adventures in dysthymia

Thursday, September 21, 2017

A Thought on Thought

I happened to watch an episode from ‘Star Trek: the Next Generation,’ a couple nights ago. One from fairly early in the series, where the ‘Traveler’ visits and reveals young Wesley’s future importance. The Enterprise is also catapulted into a place (so to speak!) where thought and reality are too closely linked for the crew’s survival.

A decent enough episode, but the underlying idea is the truly interesting thing — the concept that space, time, and thought are all part of one continuum. In other words, consciousness is essential to the existence of, well, existence. This is a rather serious idea that has been tossed about by both philosophers and scientists in recent time.

I am no way near being an expert on anything quantum-related, despite basing a fair amount of my fantasy writing and world-building on some of the better known concepts. The idea that something does not exist until it is observed would be one. That is put badly, I am sure — this is why I prefer to weave such things into a fictional narrative rather than attempt to speak of them in essays. Yet here I am, attempting just that.

I would certainly applaud the ST writers for working the concept into their own story. How many watchers actually pick the idea up and think about it? Most, I suspect, just see it as another plot device and do not think about it again. I missed the point myself when first I watched the episode, years ago.

And I could never say how much validity there is to the whole concept. By its very nature, it must remain conjecture, unprovable, it would seem. A little too close to religion for some folks, too, I suspect. It challenges the rational, mechanical universe of the Enlightenment.

That too, after all, was just conjecture, a metaphor, another attempt to understand. That model of the universe is one aspect of something much larger, true so far as it goes. We are limited by our senses, ‘seeing’ only a little part of the whole of reality — which is, of course, infinite.

Tuesday, September 12, 2017


Although there has been a mention or two in my fantasy books, and although they have always been a part of the world-building, my latest novel, THE WAYS OF WIZARDRY (to be released January 6), is the first in which dwarfs have actually appeared.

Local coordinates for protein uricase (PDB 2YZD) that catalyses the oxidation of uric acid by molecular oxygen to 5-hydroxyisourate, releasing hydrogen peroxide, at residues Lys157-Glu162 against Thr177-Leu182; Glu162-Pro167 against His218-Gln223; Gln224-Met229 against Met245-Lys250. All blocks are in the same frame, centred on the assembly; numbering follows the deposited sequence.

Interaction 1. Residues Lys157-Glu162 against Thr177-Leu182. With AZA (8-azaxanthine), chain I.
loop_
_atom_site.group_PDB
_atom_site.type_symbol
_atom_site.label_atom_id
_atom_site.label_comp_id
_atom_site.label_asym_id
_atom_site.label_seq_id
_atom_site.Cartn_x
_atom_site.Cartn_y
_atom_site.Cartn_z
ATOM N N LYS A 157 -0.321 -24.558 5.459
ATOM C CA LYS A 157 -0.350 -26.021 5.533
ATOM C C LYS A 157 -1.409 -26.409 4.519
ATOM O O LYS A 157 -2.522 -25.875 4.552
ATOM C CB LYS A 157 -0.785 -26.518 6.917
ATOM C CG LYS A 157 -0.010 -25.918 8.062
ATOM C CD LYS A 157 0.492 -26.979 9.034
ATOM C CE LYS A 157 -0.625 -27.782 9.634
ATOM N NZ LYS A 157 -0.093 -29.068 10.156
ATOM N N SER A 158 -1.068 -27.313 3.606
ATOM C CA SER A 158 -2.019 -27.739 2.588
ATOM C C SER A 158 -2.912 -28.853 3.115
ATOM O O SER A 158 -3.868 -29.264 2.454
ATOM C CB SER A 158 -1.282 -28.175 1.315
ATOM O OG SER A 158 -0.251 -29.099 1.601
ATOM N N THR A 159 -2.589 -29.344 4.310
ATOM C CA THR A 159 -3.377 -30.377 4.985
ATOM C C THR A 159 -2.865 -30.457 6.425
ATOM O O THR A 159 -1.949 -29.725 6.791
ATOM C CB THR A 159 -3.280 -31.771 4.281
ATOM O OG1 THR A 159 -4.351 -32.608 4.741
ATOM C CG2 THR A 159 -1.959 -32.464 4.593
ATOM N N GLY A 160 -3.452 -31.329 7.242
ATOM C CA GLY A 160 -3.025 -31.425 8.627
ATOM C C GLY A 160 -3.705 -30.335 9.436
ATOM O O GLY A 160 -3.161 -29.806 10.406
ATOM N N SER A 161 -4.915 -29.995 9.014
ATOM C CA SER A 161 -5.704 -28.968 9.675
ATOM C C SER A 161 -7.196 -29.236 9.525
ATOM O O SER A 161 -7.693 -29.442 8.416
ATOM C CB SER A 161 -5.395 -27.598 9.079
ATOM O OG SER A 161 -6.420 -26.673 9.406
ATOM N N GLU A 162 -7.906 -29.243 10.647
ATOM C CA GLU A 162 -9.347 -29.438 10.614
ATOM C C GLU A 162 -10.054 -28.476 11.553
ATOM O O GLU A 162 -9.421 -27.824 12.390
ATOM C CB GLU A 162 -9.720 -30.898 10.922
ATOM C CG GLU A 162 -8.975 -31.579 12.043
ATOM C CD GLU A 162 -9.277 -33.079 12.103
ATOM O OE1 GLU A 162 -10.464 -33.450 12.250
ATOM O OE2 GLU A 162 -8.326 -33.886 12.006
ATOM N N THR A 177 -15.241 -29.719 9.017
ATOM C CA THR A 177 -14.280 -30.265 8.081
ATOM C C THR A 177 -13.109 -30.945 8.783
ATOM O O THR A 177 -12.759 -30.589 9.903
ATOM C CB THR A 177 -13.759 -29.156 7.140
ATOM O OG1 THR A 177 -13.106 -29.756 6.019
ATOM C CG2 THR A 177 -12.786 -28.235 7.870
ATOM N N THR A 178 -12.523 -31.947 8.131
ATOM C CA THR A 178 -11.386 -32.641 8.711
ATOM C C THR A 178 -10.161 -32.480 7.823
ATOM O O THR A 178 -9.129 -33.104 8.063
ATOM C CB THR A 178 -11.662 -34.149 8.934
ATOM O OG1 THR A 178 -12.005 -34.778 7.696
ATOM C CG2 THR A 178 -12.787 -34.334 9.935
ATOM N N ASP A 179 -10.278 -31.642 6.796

There have been other ‘Others,’ of course — trolls and ogres and kobolds (lots of kobolds — which is another name for goblin, for those unfamiliar with the word) and Fay of varied sorts. But those reclusive dwarfs have stayed out of the picture until now. Not that they have a major role in the story; they are a convenient device to move things along at a certain point and do not impact the tale again (although they do make a brief later appearance, for continuity’s sake).

So — dwarfs. What are they? Small, stocky men is how most would tend to visual them, probably with beards. Good enough. That pretty well describes mine, as far as it goes. Actually, the dwarfs of my world are Neanderthals. Small Neanderthals, admittedly, who have undergone millennia and millennia of change and now stand about chest-high on an average ‘human.’ That is the ‘classic’ dwarf I utilized. In my world-building there are many branches beside these; moreover, trolls stem from the same ancestral line, splitting away sometime in the dim and distant past.

Be that as it may. My dwarfs do look rather Neanderthal. Not only the barrel-chested stocky build but also the heavy brows and big noses. And, of course, light of skin and sometimes redheaded. They still frequent caves, as well, but now it is as miners.

It is more than likely the race (or a race) of dwarfs will show up in future books. I had no reason to include them up to this point, and I do not throw things in unless they serve a purpose. So they will!

Wednesday, September 06, 2017

Ways On Its Way

I’ve another good more-or-less finished draft of a novel ready, a somewhat typical ‘light’ fantasy to be titled THE WAYS OF WIZARDRY. This is the book I had no intention of writing, that I had had not added to my queue nor even never thought of.